Added Fear Of Flying: Disease-Causing Bacteria Linger On Plane Surfaces

(Doug/flickr)

(Doug/flickr)

Add this to your lengthy list of flying-related miseries: disease-causing bacteria that live on airplane armrests, tray tables, toilet buttons and other surfaces can linger on and on — for up to an entire week.

This new data, with its off-the-charts gross factor, comes from scientists attending the annual meeting of the American Society for Microbiology. From the news release:

In order for disease-causing bacteria to be transmitted from a cabin surface to a person, it must survive the environmental conditions in the airplane. In the study Kiril Vaglenov, of Auburn University who presented the data, and his colleagues tested the ability of two pathogens, methicillin-resistant Staphylococcus aureus (MRSA) and E. coli O157:H7 to survive on surfaces commonly found in airplanes. They obtained six different types of material from a major airline carrier (armrest, plastic tray table, metal toilet button, window shade, seat pocket cloth, and leather), inoculated them with the bacteria and exposed them to typical airplane conditions.

MRSA lasted longest (168 hours) on material from the seat-back pocket while E. coli O157:H7 survived longest (96 hours) on the material from the armrest.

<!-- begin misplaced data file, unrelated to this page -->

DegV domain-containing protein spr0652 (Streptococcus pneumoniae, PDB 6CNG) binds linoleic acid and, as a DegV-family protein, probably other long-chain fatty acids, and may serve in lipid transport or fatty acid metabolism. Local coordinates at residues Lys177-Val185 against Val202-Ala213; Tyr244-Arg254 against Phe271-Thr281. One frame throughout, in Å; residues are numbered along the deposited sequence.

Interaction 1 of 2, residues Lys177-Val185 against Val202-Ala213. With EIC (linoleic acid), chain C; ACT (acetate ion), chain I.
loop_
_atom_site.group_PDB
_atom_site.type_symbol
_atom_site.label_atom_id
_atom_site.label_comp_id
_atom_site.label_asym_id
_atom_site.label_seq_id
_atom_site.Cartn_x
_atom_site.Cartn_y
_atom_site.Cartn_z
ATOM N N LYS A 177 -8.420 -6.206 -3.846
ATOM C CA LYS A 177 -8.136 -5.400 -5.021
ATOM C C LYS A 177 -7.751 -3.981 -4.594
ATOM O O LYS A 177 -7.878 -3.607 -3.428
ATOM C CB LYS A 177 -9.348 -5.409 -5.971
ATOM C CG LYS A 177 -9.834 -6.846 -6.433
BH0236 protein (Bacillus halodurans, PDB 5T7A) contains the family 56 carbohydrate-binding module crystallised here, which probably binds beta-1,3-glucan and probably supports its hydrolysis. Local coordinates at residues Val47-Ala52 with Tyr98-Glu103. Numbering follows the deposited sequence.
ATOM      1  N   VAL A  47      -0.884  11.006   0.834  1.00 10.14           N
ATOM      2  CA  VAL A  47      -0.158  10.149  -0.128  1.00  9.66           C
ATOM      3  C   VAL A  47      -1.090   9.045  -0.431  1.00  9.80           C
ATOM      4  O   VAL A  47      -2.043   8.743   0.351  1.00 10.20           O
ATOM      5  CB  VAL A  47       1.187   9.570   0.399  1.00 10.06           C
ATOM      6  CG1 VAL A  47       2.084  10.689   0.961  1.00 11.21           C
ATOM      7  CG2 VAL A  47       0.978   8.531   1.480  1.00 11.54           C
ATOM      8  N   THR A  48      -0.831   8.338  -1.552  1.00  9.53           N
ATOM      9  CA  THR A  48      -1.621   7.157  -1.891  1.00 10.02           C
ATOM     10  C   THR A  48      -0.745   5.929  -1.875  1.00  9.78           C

“Our data show that both of these bacteria can survive for days on the selected types of surfaces independent of the type of simulated body fluid present, and those pose a risk of transmission via skin contact,” says Vaglenov.

This research is laying the groundwork for important work to come.

“Our future plans include the exploration of effective cleaning and disinfection strategies, as well as testing surfaces that have natural antimicrobial properties to determine whether these surfaces help reduce the persistence of disease-causing bacteria in the passenger aircraft cabin,” says Vaglenov.

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  • Norman1980

    So what? Is the inside of a plan any more laden with “disease causing bacteria” than is the inside of a T trolley, my computer keyboard at work, or the dollar bills we handle when buying things? And I bet that the probability of actually contracting a disease from said surfaces is actually very low, assuming we following basic hygiene like hand washing and not putting our hands in our mouths.

    Meanwhile excessive use of antibiotics and anti-bacterial soap is causing the evolution of truly dangerous bacteria.

    • Geoffrey Feldman

      The answer to your question is: “Yes”, it is different. The other part that you didn’t think of is that an airplane is an enclosed environment where air is recirculated and in which people from all over the world, in countries with disease strains that our systems may not be used to are shedding bacteria. Ever hear of “Montezumas revenge”. Why not assume that science does have a purpose even if you don’t understand it?